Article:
Donald Trump campaigned for president on a number of themes.
One of them extolled his business acumen, his genius at making money, the risks he took while building an empire from scratch.
Well, is he the brightest business mind in human history? No. He isn’t. The New York Times report published this week tells us that the future president lost $1 billion in investments for 10 years — from 1985 to 1994. In eight of those years, he lost so much money that he didn’t pay any federal income tax.
Trump calls the story a figment of “fake news.” His lawyers say the Times has committed a form of defamation.
I’m going to believe the New York Times reporting on this matter. The newspaper obtained copies of Internal Revenue Service tax records, not those returns, mind you. But the story appears to be sufficiently sourced to give it credence.
So, is Trump a fraud? Is he a phony manipulator? Is he nearly the brilliant business mogul he portrayed himself to be? Yes, yes and no.
Many of us have suspected as much already. I am one of those who have wondered all along about whether Trump is the “stable genius” he claims to be.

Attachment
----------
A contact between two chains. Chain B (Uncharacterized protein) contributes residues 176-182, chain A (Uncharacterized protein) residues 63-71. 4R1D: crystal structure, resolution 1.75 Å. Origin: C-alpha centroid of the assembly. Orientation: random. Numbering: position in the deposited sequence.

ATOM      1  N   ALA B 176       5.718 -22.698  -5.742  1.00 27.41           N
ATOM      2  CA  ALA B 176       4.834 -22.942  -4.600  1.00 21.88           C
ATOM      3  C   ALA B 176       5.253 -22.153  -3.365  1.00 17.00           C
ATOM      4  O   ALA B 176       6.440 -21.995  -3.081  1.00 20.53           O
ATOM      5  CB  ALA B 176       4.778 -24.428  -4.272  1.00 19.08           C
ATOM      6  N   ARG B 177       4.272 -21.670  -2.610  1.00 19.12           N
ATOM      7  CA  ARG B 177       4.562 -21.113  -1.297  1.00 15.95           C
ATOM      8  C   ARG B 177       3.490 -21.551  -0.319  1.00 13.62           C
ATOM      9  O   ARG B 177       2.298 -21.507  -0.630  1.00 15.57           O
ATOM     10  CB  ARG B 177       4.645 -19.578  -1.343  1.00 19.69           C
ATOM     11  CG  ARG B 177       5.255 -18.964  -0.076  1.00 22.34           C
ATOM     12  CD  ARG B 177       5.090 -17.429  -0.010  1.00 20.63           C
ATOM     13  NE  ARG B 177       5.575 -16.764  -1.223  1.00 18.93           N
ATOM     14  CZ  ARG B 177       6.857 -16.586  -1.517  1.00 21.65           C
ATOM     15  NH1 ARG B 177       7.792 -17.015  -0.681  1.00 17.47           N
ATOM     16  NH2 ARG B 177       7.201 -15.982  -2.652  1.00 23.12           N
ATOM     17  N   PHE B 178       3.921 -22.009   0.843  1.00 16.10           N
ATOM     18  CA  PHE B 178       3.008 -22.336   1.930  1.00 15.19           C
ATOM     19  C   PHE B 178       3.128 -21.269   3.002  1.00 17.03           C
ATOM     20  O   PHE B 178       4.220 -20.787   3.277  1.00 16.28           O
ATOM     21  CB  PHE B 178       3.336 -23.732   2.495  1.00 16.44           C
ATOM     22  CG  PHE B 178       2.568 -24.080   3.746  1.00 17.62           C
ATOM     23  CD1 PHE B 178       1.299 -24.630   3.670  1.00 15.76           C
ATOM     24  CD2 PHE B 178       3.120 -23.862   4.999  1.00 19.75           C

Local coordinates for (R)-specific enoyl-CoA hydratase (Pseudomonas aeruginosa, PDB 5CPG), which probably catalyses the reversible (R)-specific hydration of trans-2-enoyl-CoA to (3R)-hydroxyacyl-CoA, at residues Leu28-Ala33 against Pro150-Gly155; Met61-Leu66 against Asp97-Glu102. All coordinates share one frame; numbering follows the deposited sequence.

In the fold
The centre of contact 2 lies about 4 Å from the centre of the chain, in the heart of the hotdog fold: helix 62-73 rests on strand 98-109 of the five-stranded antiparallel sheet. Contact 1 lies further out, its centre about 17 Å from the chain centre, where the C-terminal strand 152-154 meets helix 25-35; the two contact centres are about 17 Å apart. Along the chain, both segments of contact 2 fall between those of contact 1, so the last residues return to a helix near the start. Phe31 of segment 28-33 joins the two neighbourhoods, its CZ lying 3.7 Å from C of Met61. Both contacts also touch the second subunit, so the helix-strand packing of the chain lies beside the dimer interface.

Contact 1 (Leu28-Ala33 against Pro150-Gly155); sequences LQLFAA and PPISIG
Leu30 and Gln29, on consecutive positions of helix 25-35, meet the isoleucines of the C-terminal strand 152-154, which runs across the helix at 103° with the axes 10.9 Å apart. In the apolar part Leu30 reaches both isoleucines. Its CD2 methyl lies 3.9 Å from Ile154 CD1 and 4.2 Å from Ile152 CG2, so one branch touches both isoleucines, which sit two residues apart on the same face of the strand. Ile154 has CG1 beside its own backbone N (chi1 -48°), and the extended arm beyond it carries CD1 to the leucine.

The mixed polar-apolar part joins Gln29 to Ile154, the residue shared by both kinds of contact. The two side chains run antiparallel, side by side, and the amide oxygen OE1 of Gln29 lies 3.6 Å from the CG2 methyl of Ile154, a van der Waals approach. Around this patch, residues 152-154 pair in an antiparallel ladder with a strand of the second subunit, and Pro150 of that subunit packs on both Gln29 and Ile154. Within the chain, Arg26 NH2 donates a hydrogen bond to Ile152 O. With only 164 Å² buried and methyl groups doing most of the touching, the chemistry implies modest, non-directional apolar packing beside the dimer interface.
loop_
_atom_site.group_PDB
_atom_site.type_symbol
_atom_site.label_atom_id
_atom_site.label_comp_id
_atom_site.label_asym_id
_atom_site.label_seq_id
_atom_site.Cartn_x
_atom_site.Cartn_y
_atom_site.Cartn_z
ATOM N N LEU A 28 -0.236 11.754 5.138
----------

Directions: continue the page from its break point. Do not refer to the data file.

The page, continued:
It’s always good to note, though, that politically normal times have given way to something I cannot yet define. Trump is revealed to be full of deceit, double-dealing, duplicity and his political base loves him even more!
As he campaigned for the presidency in 2016, he made outrageous proclamations that would have — should have — doomed his candidacy. They only strengthened him. He told us he “could shoot someone on Fifth Avenue and not lose any votes.” Good grief, man! He could have been right all along!
Trump’s friends on the Fox News Channel are crowing about the president’s bold business endeavors and are saluting him for the losses he accrued. I won’t join that amen chorus.
I’ll sign on with another chorus, the one that speaks to the countless lies he told in pitching himself as a candidate for the presidency of the United States.